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Old   May 9, 2009, 11:20
Default Need help with CFX simulation for airfoil
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Ok im now into using Ansys CFX solver after school they decided to change what we are using. I am running into a problem with defining my outlet boundary condition . The case is flow over an airfoil. I created the domain and extruded the geometry by 1. The geometry follows this tutorial by Cornell http://courses.cit.cornell.edu/fluent/airfoil/index.htm. When i run the case in CFX, I get this error for my outlet boundary. I have specified all the boundary type in Gambit but this "mysterious" wall is still in the geometry

****** Notice ******
| A wall has been placed at portion(s) of an OUTLET
| boundary condition (at 86.0% of the faces, 64.2% of the area)
| to prevent fluid from flowing into the domain.
| The boundary condition name is: Boundary 3.
| The fluid name is: Air Ideal Gas.
| If this situation persists, consider switching
| to an Opening type boundary condition instead.

Anyone has any idea on how to modify my geometry or know the exact problem? Thanks in advance.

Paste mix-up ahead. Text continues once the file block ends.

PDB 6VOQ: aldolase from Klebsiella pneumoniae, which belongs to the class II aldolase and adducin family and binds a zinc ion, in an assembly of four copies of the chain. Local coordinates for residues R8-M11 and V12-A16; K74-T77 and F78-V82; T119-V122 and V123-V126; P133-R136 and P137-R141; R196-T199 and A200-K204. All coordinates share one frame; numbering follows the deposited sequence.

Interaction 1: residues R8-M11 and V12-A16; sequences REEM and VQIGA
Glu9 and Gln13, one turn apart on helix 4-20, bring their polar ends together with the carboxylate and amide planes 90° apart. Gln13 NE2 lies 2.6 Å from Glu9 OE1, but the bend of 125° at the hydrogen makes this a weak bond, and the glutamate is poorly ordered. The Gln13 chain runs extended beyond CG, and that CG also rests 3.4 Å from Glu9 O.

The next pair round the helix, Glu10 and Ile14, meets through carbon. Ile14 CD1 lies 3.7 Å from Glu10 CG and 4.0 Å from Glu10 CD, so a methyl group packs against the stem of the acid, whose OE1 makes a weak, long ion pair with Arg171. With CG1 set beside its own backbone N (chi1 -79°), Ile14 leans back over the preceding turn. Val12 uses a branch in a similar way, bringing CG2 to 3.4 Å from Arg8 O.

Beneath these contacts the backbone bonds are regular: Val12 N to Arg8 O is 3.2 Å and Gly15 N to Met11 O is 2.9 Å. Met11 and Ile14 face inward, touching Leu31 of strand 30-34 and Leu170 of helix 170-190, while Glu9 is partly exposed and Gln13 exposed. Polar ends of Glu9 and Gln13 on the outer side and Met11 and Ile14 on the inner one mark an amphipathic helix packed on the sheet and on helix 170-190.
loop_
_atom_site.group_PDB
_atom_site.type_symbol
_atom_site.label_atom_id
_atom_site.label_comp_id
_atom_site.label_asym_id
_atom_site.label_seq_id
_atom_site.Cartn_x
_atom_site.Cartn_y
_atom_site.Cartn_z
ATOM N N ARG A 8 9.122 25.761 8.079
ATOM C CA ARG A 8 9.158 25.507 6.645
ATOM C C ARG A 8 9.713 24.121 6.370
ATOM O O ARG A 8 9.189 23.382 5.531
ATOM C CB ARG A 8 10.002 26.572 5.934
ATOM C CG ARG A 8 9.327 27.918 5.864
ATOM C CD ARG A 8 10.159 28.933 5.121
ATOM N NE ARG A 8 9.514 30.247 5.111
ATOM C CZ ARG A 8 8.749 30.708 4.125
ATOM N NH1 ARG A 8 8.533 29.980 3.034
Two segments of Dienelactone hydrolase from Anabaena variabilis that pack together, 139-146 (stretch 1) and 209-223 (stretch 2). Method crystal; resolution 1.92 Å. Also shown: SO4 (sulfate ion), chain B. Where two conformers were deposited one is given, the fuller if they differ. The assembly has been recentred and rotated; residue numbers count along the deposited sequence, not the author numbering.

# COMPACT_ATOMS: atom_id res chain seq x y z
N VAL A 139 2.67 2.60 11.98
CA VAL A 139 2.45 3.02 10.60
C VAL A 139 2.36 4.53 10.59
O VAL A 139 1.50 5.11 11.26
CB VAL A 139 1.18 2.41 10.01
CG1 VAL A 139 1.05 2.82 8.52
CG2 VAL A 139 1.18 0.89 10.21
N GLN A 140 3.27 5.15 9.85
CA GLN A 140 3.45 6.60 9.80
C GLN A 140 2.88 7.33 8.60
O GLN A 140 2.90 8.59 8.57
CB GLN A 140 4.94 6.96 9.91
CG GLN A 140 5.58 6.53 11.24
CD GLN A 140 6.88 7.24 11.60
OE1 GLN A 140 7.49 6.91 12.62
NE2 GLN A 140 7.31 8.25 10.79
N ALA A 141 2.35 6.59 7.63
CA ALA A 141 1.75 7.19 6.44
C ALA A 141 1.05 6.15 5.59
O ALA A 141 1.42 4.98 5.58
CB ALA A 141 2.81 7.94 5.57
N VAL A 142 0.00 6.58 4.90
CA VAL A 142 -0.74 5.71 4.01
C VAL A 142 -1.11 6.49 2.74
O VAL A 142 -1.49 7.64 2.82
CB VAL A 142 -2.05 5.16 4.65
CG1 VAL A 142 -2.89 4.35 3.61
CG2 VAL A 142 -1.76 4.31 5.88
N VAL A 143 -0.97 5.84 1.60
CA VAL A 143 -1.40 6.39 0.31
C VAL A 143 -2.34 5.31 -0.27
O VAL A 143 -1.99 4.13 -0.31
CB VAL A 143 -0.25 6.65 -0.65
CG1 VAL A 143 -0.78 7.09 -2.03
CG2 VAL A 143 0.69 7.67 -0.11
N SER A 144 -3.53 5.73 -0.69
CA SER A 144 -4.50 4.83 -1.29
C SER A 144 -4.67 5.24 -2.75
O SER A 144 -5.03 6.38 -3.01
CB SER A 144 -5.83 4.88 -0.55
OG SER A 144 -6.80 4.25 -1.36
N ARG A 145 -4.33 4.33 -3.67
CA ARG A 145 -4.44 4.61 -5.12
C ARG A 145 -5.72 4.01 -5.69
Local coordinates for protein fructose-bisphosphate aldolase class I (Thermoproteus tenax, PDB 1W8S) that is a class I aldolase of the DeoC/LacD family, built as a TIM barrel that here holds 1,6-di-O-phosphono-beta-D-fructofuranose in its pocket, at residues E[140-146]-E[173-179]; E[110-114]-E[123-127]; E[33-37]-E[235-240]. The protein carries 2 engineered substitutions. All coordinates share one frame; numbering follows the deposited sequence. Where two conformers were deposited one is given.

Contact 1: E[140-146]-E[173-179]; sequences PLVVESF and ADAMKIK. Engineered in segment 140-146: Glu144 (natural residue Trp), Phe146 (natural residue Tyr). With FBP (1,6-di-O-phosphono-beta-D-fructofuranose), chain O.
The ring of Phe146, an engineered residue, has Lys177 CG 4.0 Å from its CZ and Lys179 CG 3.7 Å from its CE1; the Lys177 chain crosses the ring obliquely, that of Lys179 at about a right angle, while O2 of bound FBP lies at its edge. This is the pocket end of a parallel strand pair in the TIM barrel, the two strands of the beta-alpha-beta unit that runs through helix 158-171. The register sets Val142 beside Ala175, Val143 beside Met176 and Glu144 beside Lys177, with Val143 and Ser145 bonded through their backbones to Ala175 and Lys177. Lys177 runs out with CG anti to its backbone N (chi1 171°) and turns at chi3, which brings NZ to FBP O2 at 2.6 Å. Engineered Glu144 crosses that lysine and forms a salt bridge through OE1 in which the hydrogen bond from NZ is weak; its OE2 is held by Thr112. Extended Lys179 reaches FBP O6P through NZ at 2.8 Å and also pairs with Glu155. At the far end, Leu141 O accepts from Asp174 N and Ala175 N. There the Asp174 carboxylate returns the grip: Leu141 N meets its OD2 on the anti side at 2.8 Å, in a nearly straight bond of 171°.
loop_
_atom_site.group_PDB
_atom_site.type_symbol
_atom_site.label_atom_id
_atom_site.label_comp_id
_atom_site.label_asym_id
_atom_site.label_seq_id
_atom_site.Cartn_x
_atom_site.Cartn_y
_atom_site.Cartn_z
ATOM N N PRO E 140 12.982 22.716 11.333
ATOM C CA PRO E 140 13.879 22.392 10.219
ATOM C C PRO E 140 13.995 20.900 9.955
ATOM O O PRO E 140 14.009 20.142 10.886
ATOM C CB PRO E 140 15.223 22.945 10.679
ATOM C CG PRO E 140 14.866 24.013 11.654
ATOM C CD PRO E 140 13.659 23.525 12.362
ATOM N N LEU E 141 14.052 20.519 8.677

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Old   May 10, 2009, 21:17
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1) this is the boundary condition problem in CFX.try to use opening as outlet boundary condition or extend the outlet to some extent.
2)In expert control parameters panel in CFX pre there is an option to avoid the artificial wall creation.set it to t
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Old   May 10, 2009, 23:28
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Hi,

It is a warning message. It is saying exactly what it says - there is backflow at your outlet so it has built artificial walls to stop this backflow.

If you are modelling flow over an airfoil this means your outlet boundary is too close to the airfoil. You need to move the outlet further downstream to a region where you are past the recirculations coming off the airfoil.

I don't recommend you use an opening or the expert parameter to hide this error. This will cause major inaccuracies in your simulation. The best approach is to move the boundary downstream.

Glenn Horrocks
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Old   May 11, 2009, 11:15